Ted Smith blows on his whistle and cheers on the Nexen Heroes during a game against the SK Wyverns last Tuesday at Mokdong Baseball Stadium in Seoul.Provided by the Nexen Heroes
"Mom, it's Ted-Jjang! Ted-Jjang!" a young Nexen Heroes baseball fan cried out, pointing at Ted Smith, a Canadian leading the section in cheers. Smith smiled and corrected - it's not Ted-Jjang, it's Ted-Jjing. When asked why, he replied that he was used to it and that the nickname was both cute and easy on the ear.
The 25-year-old is an avid fan of the local Nexen Heroes baseball team and was recently named an honorary cheerleader. His spirit for the club was evident when he climbed onto the cheerleaders' platform at a game last season and led the squad in a cheer - with surprisingly near-perfect technique.
His popularity among other fans rose quickly, with many now referring to him as Nek-tongryeong (a word formed by attaching the word Nexen and the Korean word for president, daetongryeong). When local media caught on to the Canadian sensation, Smith modestly revealed that he was the leader of his high school and university cheerleading squads and was just doing what he loves.
Smith travels from city to city including Busan, Daegu and Daejeon to cheer on the Nexen Heroes, carrying with him his signature bright orange whistle and digesting some liquid courage before the game.
The avid fan graduated from McGill University in Montreal with degrees in English Literature and East Asian Linguistics and began to learn Korean in the final year of his university studies. With an intermediate level of fluency, Smith has no problem communicating with fellow Nexen fans.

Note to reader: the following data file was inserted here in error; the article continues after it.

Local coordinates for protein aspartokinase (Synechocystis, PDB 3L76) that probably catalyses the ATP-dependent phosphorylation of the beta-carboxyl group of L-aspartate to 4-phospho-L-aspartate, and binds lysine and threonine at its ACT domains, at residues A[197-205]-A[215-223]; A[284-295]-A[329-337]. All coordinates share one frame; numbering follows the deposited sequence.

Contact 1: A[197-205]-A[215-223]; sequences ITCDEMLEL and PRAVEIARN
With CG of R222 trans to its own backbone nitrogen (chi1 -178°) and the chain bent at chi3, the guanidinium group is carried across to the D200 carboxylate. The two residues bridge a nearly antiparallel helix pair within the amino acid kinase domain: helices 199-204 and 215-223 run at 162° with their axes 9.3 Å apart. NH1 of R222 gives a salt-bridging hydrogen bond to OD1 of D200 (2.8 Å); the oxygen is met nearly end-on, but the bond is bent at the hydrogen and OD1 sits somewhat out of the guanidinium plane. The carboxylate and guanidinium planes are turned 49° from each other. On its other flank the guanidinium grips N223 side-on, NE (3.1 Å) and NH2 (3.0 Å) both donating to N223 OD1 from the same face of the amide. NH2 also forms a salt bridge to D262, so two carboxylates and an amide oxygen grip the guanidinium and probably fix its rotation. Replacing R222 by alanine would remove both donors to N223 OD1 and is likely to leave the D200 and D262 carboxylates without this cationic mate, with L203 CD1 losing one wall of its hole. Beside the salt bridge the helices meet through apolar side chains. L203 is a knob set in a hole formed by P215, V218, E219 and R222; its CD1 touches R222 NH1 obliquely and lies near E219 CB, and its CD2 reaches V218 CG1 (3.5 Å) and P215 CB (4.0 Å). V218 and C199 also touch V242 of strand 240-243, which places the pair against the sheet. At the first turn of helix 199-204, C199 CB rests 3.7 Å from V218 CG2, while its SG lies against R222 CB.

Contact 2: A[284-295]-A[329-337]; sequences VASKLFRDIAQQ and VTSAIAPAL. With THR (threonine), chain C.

Smith said that after having been impressed by the devoted and animated sports fans in Korea during the 2002 Korea-Japan FIFA World Cup, he decided to visit the country for the 2010 World Cup to participate in and experience the City Hall action for himself.
During his visit, he tagged along with a friend to see a ball game at Mokdong Baseball Stadium and was "blown away" by the fans. When asked what was so striking about Korean baseball, Smith responded that the atmosphere was very enjoyable and different because whereas Korean fans sing songs throughout the game, the audiences in Canada and the United States just sit and talk. Smith added that Korean baseball games are more fun to watch than the New York Yankees, for instance.
After settling down in Korea since March of 2011, Smith has attended every Nexen baseball game and can be seen enthusiastically singing and dancing along with the team's anthem. It wasn't a surprise to anyone when he won the top prize in the dance contest that was open to the audience last year.
He made his cheerleading debut on Sept. 4 of last year in Daejeon despite the relatively low level of enthusiasm in the Nexen crowd, which ended the season with the worst record in Korean baseball. But losing games didn't dampen Smith's spirit.
And that attitude has caught on with the entire organization. The Heroes have shocked the league in 2012 with a strong start to the KBO season, setting new records for the longest win streak in team history and battling with the league's powerhouse teams.
Mokdong Baseball Stadium has been selling out consistently this year. When asked if this effect has been inspired by Smith himself, the dedicated Nexen fan said it was all due to the players like Lee Taek-keun and Kim Byung-Hun.
Smith said that when he walked toward the field to get signatures from Nexen players at the last game of the 2011 season, he became too busy signing his own signature for fellow fans.
Korean baseball made quite an impression on Smith when he first walked into a KBO stadium - and it seems clear to fans of the league that Smith himself has made a lasting impression on the Nexen Heroes.
By Kim Woo-chul [[email protected]]
Source : koreajoongangdaily.jo... ( English Korean )
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